3. The new instrument devised by Dr. Contato is said to be adapted to decapitating the foetus in utero. The inventor calls it the Dccapitator. It is difficult to give a perfect idea of its construction without the aid of figures. The general principle, however, may be said to be the same as that of the guillotine. It consists of two parts. One part terminates in a curved halfring, the inner or concave border of which is grooved, for the reception of a knife, which, fixed to the other half of the instrument, is made to slide along the stem of the first half. The objections to the instrument seem to be, 1st, to discover the cases in which the operation of decapitation is desirable; 2nd, to apply the instrument. The inventor gives no practical illustration to prove the working capacity of the instrument.

4. Dr. Valenta's case exhibits one form of a rare affection—tympanitis of the uterus. A woman, aged forty-three, who had borne twelve children, was brought to the Obstetric Clinic at Vienna, on the loth October, 1850, from a country district distant two hours' journey. Labour had set in on the 13th. The midwife, not feeling any presenting part, sent for the surgeon, who ruptured the membranes ; upon this the left hand came down. On the 14th, attempts were made to extract the child by the sharp hook; this failing, another surgeon being called, replaced the arm, and prescribed ergot. On the following day she was taken to Vienna. The uterus was then found unusually but equally distended, so that it was impossible to discern any part of the child; the fundus reached to the xyphoid process, and was very painful; percussion in the circumference of the uterus gave a remarkably clear-sounding tympanitic resonance. The child's left hand, bare of epithelium, was felt in the vagina. No sign of rupture was discovered. Great febrile irritation, shivering, pulse ICO, bilious vomiting. Exploration of the position of the child revealed the cause of the distension of the womb and the resonance, for suddenly a rush of stinking gas escaped from the uterus, followed by loosening of the distension. Delivery by turning was effected. It was found that the brain had escaped through the opening made previously by the perforator.

The patient sank on the following day under symptoms of acute peritonitis. Autopsy revealed adhesions of the right Fallopian tube and ovary to nterus and psoas muscle; the left tube distended with gas; the uterus itself very flabby, easily moveable, its anterior surface pale-red and smooth, its posterior surface bluish-red and covered with flocculent deposits; the substanee of the uterus in the highest degree lacerable; the inner surface covered by a loose, knotty, delicate, dirty-brown, very foul-smelling mass. s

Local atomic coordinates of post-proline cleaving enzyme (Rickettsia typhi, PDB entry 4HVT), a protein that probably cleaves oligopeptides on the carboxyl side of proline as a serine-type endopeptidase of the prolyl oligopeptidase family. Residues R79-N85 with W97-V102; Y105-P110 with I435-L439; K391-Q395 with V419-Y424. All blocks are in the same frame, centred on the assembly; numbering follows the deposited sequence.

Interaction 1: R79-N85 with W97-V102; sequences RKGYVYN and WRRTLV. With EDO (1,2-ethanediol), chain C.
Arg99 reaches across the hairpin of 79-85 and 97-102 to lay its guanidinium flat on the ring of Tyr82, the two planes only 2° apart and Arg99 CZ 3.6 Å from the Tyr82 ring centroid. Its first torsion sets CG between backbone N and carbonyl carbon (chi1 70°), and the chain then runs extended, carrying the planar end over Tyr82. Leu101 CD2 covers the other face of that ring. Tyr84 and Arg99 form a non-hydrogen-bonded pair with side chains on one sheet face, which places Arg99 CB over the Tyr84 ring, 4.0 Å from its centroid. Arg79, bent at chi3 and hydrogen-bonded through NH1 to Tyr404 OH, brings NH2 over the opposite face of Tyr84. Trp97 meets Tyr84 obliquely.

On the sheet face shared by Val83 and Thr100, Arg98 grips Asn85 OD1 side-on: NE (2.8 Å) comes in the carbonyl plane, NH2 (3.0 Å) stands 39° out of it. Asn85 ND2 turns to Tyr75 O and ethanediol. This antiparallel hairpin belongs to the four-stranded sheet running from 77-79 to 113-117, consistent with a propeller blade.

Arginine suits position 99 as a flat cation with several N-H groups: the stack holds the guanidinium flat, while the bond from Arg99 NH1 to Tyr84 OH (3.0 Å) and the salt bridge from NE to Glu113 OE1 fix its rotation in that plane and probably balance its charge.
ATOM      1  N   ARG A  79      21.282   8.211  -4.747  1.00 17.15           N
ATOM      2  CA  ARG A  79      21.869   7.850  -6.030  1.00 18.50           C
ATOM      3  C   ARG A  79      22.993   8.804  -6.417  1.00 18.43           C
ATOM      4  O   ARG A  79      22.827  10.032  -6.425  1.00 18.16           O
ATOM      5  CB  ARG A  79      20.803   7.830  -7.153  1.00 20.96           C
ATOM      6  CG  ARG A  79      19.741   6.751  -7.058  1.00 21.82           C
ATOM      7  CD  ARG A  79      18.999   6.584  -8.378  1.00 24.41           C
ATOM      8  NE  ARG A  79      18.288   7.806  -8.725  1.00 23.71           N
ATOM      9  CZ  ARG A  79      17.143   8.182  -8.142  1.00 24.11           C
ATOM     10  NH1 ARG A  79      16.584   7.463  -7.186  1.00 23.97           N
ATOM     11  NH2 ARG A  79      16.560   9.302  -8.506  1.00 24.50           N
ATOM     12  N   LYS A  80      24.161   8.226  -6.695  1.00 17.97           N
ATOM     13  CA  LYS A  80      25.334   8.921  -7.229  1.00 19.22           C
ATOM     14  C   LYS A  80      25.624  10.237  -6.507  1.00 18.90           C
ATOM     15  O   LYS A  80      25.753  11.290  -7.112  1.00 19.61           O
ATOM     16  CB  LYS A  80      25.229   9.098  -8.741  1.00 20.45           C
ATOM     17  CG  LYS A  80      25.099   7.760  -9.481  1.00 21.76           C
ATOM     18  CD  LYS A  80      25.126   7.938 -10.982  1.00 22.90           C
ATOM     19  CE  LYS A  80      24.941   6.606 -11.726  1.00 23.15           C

The conelusion of Dr. Valenta was that the tympanitis was due to the evolution of putrid gas from the decomposition of the child, the gas being prevented from escaping by the closure of the mouth of the womb by the child. [It is probable that early delivery by turning on the 13th would have obviated this process, and averted the fatal result.—Reporter.]

'5. The case of tympanitis uteri, with which the Reporter has been favoured by Dr. McClintock, is especially illustrative in juxtaposition with the preceding. The case occurred in the Dublin Lying-in Hospital, during the present year. A primipara passtd nine hours in tie second stage of labour. At 8 P.m. the os was mostly dilated; the membranes broken; pulse 112; tongue getting furred. The symptoms indicated the desirability of completing delivery. At 9 A.m. the irritation had inereased; pulse 120; complains of constant pains in uterus; head partially in pelvis; no tumour on head; foetal heart inaudible. The entire uterine tumour anteriorly is quite remnant on percussion. When finger was passed up between head and pubis, a discharge of foetid air came away from the uterus. Craniotomy; no blood came from head. Rigor at 6-80 P.m.; and another on the second day; tongue white, dry, rough; belly tympanitic; no abdominal pain or tenderness. Opium, quinine, and wine admimstered. Sloughing of vagina followed—the result partly of pressure during protracted labour, and subsequent poisoning of the blood from absorption of foul air. The child was putrid.

It seems a necessary condition for the production of tympanitis uteri, that the child should be dead and the membranes broken, so that air may enter the uterus, and give rise to the ordinary putrefactive process.